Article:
The ODS does not have granting authority and, therefore, largely provides research funding through collaboration with the NIH Institutes and Centers (ICs) in support of basic and clinical studies addressing dietary supplements. Through this process, grant applications that are reviewed through the standard NIH review process and fall within the research priority areas of the ODS, can be submitted to the ODS for co-funding. ODS also uses other available mechanisms (such as cooperative agreements, interagency agreements and contracts) to meet its goals. (Research and Programs) The ODS has several program areas:

  • Evidence-based reviews of efficacy and safety of dietary supplements that ODS and its IC partners use to define target areas for future research.
  • A program of dietary supplement research centers focused on botanicals, in collaboration with NCCAM, NIEHS, and other ICs and Offices.
  • Collaboration with ICs on intervention studies that use specific well-defined dietary supplements, including botanicals, as major variables.
  • A training and career development program for the preparation of scientists in a variety of disciplines to address emerging problems of dietary supplement research.
  • Databases of dietary supplement ingredients, developed in collaboration with other Federal agencies, to support surveys of dietary supplement intake and exposure.
  • Analytical methods and reference materials program.
  • Consumer-oriented products, including Fact Sheets, databases of dietary supplement research activities and literature citations.

Strategic Planning

"Promoting Quality Science in Dietary Supplement Research, Education and Communication: A Strategic Plan for the Office of Dietary Supplements 2004-2009" is available at (PDF, 13MB). To receive a copy of the printed version, contact ODS at

The goals and initiatives in this plan for 2004-2009, as in the original plan in 1998, emphasize the important role of ODS in research on disease prevention and health promotion, education, and communication of scientific information about dietary supplements. The plan for 2004-2009 provides a roadmap intended to catalyze research that will expand the scientific knowledge base to improve health of the public.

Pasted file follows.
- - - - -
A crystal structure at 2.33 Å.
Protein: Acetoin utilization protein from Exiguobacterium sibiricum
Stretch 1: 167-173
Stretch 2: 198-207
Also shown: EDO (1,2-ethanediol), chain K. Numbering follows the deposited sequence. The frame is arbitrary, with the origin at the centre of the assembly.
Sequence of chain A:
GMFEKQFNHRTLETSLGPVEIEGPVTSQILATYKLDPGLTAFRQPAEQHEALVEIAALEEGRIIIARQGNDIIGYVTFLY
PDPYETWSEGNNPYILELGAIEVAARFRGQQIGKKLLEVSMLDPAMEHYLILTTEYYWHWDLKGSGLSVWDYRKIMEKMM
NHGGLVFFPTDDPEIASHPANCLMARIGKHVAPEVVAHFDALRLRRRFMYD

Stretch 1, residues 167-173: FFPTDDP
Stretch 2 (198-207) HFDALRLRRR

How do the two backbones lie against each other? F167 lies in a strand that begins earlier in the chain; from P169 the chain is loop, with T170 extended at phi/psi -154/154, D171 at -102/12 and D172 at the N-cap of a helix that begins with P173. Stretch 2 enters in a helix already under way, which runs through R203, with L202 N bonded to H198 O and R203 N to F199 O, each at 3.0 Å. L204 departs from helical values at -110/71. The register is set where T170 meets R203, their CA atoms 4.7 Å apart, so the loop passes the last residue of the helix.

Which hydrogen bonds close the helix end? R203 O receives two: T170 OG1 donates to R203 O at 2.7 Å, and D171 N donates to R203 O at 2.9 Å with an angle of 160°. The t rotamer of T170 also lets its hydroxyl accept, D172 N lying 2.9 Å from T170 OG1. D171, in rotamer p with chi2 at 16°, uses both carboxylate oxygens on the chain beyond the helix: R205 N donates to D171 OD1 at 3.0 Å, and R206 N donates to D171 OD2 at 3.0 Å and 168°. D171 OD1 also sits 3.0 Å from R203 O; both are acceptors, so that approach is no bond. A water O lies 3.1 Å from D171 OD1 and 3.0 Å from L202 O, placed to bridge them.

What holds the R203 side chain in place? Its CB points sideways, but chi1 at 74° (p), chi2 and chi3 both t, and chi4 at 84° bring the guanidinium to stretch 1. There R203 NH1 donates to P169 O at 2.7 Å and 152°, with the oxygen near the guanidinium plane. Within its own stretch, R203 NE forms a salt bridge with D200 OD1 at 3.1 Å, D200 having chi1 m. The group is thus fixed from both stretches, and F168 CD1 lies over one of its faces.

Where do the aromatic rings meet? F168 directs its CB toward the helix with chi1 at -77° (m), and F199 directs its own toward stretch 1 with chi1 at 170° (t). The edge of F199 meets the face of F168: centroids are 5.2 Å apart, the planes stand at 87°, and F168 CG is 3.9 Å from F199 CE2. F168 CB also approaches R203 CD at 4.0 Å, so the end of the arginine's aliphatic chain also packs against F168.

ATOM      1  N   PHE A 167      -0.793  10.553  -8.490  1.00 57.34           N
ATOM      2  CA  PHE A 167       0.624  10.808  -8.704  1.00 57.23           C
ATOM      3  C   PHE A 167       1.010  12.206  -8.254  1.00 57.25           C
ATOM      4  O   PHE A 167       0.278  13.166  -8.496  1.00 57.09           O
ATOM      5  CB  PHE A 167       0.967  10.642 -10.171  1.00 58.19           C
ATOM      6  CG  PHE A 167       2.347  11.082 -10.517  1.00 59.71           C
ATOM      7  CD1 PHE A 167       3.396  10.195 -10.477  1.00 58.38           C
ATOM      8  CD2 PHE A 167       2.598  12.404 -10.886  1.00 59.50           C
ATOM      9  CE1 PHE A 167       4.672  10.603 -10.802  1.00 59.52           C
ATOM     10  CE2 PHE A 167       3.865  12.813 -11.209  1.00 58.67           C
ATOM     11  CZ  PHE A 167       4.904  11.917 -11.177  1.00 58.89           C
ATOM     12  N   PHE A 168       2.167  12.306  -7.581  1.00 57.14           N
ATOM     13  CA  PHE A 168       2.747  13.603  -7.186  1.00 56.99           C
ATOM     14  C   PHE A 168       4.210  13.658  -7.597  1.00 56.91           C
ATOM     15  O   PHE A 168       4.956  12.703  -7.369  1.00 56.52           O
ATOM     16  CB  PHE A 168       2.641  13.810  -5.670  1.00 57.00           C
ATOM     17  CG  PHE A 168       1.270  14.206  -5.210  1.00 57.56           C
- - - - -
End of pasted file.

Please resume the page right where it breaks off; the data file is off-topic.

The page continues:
The ODS held a public meeting on May 20, 2005, as a part of maintaining the currency of its Strategic Plan. Representatives of the ODS stakeholder community and other interested parties identified emerging needs and opportunitites for possible inclusion. A synopsis of the reommendations, the presentations, and comments are available at

In preparation for developing its strategic plan, the Office of Dietary Supplements prepared a document summarizing its accomplishments from 1995 to 2003. The Background Paper for Strategic Planning is available at:

Conferences and Workshops

The ODS plans, organizes, and supports conferences, workshops, and symposia on scientific topics related to dietary supplements. The ODS works with other NIH Institutes and Centers, other government agencies, professional organizations, and public advocacy groups. Conference goals are to identify gaps in scientific knowledge and establish a realistic research agenda to address these gaps. (Conferences and Workshops)

ODS Staff

For more information on the ODS program, contact:
    Paul M. Coates, Ph.D.
    Office of Dietary Supplements
    National Institutes of Health
    Suite 3B01
    6100 Executive Boulevard
    Bethesda, MD 20892-7517
    Phone: 301-435-2920
    FAX: 301-480-1845